Consider the subversion to the pagan world. First, God is transcendent and simultaneously regards creation in its beauty, meaning the distance between God and creation is analogous to divine life, and this God who is already differentiated differentiates again in the continuum of creation (of the catastrophe of being-in-difference), and doing so yet again in the distance between that which is not God but that which persists in expressing God’s beauty. In other words, the only chora is God’s willingness to pour out of God.
Our concerns for the dispossessed, the marginalized, the abject, those who are suffering is grounded not in a static, unmovable Supreme Being, but in a God of covenant that is rotational within Himself and immediately relational with the intentionality in nature.
When Nietzsche talks about metaphysics he is talking about mastering the real by force. In this sense, he is referring more to Metaphysics by Aristotle than he is to the God of King David. For the Hellenism knowledge is possession, whereas for the Jews wisdom is feminine, receiving, non-possessive. So Nietzsche follows Hellenism with a metaphysics as possession: it becomes an attempt at an unarguable principle that tries to still the rushing waters of existence, or to quiet the tulmult of difference. Metaphysics is understood as a war – a violence against violence – where beings find difference as unbearable, as a strife set against strife, and seek after an unmoving Being, or a foundation to build a form or an order. Apollo wants to curb the cannibalism of Dionysus, however, both play the game of gate keepers of the mythos so that even the supposed anti-metaphysical ramblings remain enclosed structures, propagating dualities of order versus chaos ad infinitum.
“And historically, the rejection of metaphysical order expresses itself, at most, as a desire to bear the unbearable, to endure ontological strife rather than submit to “totalizing” tyranny, but leaves the most essential metaphysical premises intact. What, for instance, could be more pathetically confined than Deleuze’s attempt to defeat Platonism through a simple reversal of the priory of eidos and simulacrum, forma and materia? (One is reminded of Feuerbach’s reversal of metaphysical theology, which merely results in an equally metaphysical anthropology.) Just as a lapsed Catholic is recognizable from living his entire life as one long, indefinitely sustained gesture of apostasy, the postmodern philosopher is still a philosopher, still a dialectician, still within the city walls of totality; that he longs for the nomad’s perilous exile from the polis does little to alter this fact, as this merely confirms the topology of being as either polis of exile.” [Hart, Beauty of the Infinite, p126]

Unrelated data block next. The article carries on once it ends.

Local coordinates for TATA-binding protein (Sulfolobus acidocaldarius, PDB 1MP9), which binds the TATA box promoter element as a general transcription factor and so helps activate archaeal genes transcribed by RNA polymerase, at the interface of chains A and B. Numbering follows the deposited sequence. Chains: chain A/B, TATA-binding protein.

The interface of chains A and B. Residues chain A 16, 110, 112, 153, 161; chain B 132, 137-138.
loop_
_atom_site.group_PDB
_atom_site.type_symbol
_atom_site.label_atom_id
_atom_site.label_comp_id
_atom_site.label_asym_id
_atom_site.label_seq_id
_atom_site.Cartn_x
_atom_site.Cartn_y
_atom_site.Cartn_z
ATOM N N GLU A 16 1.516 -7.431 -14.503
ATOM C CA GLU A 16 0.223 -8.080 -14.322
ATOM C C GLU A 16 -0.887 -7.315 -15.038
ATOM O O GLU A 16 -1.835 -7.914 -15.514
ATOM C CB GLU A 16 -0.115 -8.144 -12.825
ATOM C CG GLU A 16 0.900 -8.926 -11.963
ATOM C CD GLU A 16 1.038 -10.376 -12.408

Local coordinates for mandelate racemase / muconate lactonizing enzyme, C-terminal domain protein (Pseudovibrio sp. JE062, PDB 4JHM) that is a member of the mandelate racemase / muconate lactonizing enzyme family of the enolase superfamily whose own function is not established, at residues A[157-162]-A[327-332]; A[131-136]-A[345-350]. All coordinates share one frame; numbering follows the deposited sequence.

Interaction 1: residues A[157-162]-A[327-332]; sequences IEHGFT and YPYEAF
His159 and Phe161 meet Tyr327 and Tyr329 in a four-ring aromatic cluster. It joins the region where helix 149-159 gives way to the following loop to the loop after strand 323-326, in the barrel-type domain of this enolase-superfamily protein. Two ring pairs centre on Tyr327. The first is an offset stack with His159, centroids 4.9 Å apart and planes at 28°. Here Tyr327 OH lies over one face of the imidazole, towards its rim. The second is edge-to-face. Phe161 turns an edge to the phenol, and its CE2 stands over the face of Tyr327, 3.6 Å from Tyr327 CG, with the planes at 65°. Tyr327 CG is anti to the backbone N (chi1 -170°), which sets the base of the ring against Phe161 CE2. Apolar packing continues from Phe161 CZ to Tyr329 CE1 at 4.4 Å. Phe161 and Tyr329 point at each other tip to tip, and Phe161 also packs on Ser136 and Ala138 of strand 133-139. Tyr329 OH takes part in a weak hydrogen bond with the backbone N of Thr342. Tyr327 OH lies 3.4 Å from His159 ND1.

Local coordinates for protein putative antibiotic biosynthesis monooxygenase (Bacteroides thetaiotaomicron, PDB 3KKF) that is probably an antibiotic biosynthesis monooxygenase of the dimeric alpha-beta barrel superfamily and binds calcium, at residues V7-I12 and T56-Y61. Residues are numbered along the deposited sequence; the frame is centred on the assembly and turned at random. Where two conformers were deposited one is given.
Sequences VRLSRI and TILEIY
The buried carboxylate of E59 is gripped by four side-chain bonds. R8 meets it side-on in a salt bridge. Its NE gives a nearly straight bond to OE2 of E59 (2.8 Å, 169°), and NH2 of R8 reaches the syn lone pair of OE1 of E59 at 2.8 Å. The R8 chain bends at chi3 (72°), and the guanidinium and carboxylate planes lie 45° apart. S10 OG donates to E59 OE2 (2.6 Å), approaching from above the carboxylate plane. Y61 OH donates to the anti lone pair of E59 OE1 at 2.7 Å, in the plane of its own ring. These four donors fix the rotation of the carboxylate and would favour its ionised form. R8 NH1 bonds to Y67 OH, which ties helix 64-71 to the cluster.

What is the covenantal God really about? It is about reconciliation and restoration, which is also that of the realization of creation as theophony. However faint its actuality in the real, however whimpering the smoldering of its truth upon the ruins of catastrophe, there persists this notion that love remains and proves itself by suffering even unto death. Hence, the radical shalom of Christian ontology is that it is love that remains eternal returning, and which does not move upon itself (knowing no forward motion) but instead moves out into ever-novel relations of particularity which God gives graciously and gratuitously through the interval of the gift.
It really does come down to an aesthetic scandal. Christianity really is a great offense to the gods of antiquity, and marks for these gods a death knell – a complete break. It offends the aristocrat in the self-prescribed antichrist Nietzsche. This offense is triggered in the first explosion of postmodernism, which was a rediscovery of pagan ontology and aesthetics. Conversely, Christology remains more subversive, more scandalous than Dionysian enclosure,
“A God who goes about in the dust of exodus for love of a race intransigent in its particularity; who apparels himself in common human nature, in the form of a servant; who brings good news to those who suffer and victory to those who are as nothing; who dies like a slave and outcast without resistance; who penetrates to the very depths of hell in pursuit of those he loves; and who persists even after death not as a hero lifted up to Olympian glories, but in the company of peasants, breaking bread with them and offering them the solace of his wounds.” [ibid 126]
So I remain possessed by the gravity of a moral choice.
What is it going to be? The gods up there on Olympus, or on Madison Avenue and Hollywood, or the gods of powerful, and of what is powerful as what is good, or the God that keeps the company of peasants? Nietzsche was wrong because it is in the former that decadence is really assured, whereas in the latter Truth of embodied particularity presents itself in full force.